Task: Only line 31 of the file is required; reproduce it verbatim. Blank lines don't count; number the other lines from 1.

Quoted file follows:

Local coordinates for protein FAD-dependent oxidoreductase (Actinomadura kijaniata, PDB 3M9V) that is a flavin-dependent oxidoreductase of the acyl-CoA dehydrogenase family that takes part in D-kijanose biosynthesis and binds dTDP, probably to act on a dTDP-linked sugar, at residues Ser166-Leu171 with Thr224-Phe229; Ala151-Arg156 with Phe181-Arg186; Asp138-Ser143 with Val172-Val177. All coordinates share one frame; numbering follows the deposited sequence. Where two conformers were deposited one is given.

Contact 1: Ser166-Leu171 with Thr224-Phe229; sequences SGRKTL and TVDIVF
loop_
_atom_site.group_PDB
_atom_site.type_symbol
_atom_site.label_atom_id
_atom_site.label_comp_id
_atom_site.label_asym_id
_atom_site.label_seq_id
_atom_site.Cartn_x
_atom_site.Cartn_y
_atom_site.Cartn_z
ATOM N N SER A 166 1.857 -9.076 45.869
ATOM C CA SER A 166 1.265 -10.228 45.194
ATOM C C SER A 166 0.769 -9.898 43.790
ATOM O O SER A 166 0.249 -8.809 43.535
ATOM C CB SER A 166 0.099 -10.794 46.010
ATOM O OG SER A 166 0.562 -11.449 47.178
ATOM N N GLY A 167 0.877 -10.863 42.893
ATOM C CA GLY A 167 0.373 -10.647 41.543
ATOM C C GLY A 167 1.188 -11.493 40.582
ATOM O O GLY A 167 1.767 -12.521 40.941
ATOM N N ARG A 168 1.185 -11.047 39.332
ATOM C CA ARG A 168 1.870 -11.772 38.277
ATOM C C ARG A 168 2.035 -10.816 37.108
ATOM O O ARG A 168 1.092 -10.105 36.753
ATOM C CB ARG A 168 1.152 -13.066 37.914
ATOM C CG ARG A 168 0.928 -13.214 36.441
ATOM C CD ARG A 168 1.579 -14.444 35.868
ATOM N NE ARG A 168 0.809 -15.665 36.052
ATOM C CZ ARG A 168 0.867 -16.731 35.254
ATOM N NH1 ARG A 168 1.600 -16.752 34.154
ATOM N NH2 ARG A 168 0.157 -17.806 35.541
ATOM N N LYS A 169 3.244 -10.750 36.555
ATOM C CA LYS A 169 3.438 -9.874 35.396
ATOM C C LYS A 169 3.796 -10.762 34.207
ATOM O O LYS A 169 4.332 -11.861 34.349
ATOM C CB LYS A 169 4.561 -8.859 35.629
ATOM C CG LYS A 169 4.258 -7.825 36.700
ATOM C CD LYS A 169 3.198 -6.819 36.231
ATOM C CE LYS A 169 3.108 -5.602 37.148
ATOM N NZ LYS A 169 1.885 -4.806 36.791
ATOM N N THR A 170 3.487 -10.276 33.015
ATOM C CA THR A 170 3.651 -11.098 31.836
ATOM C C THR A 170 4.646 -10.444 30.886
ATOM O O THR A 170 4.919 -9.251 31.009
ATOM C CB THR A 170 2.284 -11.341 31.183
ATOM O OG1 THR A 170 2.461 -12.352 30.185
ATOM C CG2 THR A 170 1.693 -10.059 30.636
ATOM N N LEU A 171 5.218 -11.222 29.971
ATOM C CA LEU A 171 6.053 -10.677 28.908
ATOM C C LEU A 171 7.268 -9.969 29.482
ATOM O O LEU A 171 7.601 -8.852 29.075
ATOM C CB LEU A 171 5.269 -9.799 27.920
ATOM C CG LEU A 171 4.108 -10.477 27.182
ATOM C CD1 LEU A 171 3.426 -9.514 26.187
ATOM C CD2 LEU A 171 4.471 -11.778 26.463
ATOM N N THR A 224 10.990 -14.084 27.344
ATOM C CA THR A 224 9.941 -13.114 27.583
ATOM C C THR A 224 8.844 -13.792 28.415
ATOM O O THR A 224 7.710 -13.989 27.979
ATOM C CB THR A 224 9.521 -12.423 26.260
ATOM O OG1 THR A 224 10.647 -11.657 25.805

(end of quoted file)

ATOM C CZ ARG A 168 0.867 -16.731 35.254